Spring and summer fruit in Portugal

Child laughing on a beach holding water melon

As in all countries fruit can be consumed throughout the year however, seasonal fruit really tastes so much better.

Given the different geographical features of Portugal, certain fruit tastes different depending on where it was grown in the country.

We’ve chosen five fruits that are grown in the country and that are enjoyed through spring and summer.


Loquats (nêsperas) are more commonly grown in the Algarve, although they can be seen in Lisbon where they are usually grown for ornamental reasons.

Originally from China, it is thought that the fruit was introduced to Portugal in the 16th century.

Typically, loquats in the Algarve ripen in April and are a choice meal for birds so, they need to be picked quickly for human consumption.

With a high sugar, acid and pectin content loquats are great to eat freshly picked, in a smoothie or in a salad with other fruit. However, as the fruit has a high seed content it is more usually made into jam, jelly and chutney.

The taste is described by “as if an apple has been procreated with an apricot and a plum”.


Again, Algarve is the ideal region in Portugal to grow figs (figos). Sold fresh locally, visitors can also buy them dried or made into morgados; roasted figs mixed with almonds, sugar and flavourings such as fennel, lemon and cinnamon.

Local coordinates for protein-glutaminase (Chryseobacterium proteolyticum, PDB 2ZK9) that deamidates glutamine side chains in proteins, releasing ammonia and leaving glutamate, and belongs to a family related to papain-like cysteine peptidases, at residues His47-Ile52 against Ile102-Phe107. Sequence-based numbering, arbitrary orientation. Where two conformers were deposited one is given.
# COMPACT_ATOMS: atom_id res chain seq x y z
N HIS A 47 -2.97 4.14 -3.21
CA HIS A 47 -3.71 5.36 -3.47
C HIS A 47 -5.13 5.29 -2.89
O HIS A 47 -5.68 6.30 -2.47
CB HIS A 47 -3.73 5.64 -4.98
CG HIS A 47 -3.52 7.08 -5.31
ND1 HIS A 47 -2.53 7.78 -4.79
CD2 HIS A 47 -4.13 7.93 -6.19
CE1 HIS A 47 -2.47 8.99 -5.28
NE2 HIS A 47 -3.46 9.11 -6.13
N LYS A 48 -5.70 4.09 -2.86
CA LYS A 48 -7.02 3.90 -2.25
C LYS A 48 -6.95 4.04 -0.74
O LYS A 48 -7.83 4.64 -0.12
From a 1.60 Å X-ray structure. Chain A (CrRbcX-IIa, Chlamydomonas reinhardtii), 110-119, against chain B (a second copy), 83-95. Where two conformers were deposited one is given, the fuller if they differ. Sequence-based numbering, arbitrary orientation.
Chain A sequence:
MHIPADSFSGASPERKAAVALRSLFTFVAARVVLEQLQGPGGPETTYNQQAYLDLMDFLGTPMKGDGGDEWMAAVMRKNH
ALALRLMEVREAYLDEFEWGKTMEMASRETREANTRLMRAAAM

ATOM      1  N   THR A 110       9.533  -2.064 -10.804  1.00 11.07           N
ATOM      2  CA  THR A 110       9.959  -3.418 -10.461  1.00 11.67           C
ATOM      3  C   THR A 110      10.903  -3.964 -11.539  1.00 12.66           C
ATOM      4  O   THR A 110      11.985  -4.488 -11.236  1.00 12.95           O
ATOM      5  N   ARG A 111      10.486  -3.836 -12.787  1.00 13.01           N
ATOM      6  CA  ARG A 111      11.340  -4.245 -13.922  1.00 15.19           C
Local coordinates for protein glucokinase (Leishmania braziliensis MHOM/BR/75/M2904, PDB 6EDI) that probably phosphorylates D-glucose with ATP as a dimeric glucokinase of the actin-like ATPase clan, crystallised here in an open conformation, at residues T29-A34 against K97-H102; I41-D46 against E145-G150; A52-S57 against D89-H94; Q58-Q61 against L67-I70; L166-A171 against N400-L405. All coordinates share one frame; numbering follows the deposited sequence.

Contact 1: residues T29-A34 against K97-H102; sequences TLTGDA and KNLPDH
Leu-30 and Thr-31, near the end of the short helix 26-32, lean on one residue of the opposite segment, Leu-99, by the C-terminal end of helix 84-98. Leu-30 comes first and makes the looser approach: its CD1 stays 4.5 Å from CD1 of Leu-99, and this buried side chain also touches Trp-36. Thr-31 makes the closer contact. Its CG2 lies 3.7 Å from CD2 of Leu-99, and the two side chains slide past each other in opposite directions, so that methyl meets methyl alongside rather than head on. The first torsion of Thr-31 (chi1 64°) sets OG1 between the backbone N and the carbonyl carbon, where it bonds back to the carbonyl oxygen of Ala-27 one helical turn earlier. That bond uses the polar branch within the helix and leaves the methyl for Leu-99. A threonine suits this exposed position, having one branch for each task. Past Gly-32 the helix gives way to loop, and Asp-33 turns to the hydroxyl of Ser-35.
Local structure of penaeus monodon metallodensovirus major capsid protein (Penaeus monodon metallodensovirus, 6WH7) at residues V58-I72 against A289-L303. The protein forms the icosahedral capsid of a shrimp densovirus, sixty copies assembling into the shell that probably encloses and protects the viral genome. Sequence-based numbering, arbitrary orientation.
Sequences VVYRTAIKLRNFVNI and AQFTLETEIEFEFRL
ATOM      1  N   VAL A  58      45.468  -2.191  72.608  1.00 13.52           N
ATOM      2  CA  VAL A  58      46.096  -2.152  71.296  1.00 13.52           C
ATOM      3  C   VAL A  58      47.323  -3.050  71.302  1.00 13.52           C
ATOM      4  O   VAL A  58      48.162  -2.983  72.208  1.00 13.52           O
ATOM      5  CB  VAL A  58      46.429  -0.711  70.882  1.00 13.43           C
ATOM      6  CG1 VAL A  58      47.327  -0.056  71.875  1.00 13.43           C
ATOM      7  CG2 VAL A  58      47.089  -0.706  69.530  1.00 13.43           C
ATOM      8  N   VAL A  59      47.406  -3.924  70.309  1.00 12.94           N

Usually harvested from May through to October, the newer fruit is green and the older is purple in colour. Both are delicious and best served at room temperature.


What is more satisfying than sitting on a beach and taking a bite out of a slice of watermelon (melancia)?

Mainly grown in the Alentejo, a region bordering north Algarve, this juicy fruit is thirst quenching and low in calories.

In markets and supermarkets you can usually buy half or even quarter a melon as they are often quite large.


Pineapples (ananas) have been known in Europe since the 16th century.

Brought over from Brazil, the Portuguese transported them to the Azores, mid-way between South America and Europe, where today they are grown most of the year.

Portuguese pineapples are known for their juiciness and are particularly tasty in the summer season.


Spring has well and truly arrived when cherries (cerejas) are being sold.

Perhaps the best cherries are grown in the Leiria area of Portugal. They have the perfect balance of sweetness and sourness with a deep red colour.

In Portugal cherries are not only eaten raw. Ginja is a particularly tasty liqueur made from the fruit and tastes even better when eating a little dark chocolate with it. There are also numerous desserts and cakes available along with jam and gin!

For some suggestions of tasty autumn/winter fruit in Portugal click here.

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